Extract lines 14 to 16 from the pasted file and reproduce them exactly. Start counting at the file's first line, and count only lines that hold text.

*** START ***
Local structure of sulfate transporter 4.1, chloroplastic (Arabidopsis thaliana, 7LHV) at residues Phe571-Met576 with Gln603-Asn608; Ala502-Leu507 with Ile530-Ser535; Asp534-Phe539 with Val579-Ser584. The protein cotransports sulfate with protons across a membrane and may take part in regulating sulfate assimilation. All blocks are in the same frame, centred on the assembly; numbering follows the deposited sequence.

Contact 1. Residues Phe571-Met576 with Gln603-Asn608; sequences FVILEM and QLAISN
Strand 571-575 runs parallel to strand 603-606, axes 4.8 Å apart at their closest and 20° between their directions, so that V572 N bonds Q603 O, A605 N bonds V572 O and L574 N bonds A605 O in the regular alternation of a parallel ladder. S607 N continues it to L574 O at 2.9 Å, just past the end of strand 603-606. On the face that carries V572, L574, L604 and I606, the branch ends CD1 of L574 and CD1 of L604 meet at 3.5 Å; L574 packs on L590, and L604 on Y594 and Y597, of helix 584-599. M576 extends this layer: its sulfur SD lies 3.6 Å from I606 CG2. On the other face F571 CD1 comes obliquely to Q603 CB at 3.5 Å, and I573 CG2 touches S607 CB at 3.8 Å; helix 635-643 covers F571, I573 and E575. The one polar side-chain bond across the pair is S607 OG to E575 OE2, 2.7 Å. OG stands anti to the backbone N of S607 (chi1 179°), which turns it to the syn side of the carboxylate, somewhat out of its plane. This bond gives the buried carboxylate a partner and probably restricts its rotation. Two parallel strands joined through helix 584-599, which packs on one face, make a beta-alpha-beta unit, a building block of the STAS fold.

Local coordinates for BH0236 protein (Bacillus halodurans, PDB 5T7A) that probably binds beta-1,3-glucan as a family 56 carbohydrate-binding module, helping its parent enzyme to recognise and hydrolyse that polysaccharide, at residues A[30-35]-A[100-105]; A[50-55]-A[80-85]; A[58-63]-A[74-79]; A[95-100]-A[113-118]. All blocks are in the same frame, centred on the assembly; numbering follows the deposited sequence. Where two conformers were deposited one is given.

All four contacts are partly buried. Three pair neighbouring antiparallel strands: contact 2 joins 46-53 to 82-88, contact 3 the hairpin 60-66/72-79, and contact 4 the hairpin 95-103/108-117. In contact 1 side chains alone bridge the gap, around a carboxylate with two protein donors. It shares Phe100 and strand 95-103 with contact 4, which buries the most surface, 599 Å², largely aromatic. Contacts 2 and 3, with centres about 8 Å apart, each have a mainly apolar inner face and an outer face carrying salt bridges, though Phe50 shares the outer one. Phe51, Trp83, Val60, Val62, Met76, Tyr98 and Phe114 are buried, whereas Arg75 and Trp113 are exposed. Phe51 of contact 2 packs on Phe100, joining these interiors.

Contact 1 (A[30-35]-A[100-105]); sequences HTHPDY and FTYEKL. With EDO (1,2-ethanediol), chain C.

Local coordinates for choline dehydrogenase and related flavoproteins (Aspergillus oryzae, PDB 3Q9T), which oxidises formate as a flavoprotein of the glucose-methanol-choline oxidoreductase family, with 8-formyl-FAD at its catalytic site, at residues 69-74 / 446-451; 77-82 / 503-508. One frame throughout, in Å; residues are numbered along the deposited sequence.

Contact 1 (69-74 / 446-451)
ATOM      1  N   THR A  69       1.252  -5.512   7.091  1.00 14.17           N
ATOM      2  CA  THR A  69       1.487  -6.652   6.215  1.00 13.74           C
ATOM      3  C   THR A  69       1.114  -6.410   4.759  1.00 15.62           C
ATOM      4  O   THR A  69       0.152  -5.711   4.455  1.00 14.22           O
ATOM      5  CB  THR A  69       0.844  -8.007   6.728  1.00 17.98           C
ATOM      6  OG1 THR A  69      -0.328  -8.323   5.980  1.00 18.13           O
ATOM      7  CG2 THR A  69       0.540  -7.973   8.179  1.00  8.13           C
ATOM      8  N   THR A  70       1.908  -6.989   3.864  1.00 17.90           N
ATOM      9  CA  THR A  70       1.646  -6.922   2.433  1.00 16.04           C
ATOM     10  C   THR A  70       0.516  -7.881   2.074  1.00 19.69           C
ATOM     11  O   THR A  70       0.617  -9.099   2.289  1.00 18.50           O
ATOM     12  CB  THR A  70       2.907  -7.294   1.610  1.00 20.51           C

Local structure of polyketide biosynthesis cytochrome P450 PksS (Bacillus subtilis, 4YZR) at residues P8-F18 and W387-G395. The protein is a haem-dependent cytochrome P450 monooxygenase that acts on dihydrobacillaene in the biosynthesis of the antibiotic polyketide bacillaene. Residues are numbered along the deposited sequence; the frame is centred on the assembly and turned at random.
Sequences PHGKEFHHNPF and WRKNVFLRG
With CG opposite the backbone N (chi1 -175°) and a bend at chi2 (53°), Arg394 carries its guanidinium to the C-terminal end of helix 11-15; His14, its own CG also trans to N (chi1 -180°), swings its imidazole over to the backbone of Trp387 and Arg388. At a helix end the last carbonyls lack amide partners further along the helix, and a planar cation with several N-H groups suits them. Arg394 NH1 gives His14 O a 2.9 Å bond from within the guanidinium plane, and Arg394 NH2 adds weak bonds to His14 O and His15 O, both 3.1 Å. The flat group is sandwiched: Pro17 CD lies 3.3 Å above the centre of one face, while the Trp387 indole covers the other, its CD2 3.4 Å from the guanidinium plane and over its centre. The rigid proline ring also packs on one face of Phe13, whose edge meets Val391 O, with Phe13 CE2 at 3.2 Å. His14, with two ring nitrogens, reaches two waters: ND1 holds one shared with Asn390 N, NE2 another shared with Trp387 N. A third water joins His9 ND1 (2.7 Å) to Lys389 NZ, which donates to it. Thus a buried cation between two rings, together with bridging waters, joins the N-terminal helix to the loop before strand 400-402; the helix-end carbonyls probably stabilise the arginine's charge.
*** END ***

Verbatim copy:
ATOM      6  OG1 THR A  69      -0.328  -8.323   5.980  1.00 18.13           O
ATOM      7  CG2 THR A  69       0.540  -7.973   8.179  1.00  8.13           C
ATOM      8  N   THR A  70       1.908  -6.989   3.864  1.00 17.90           N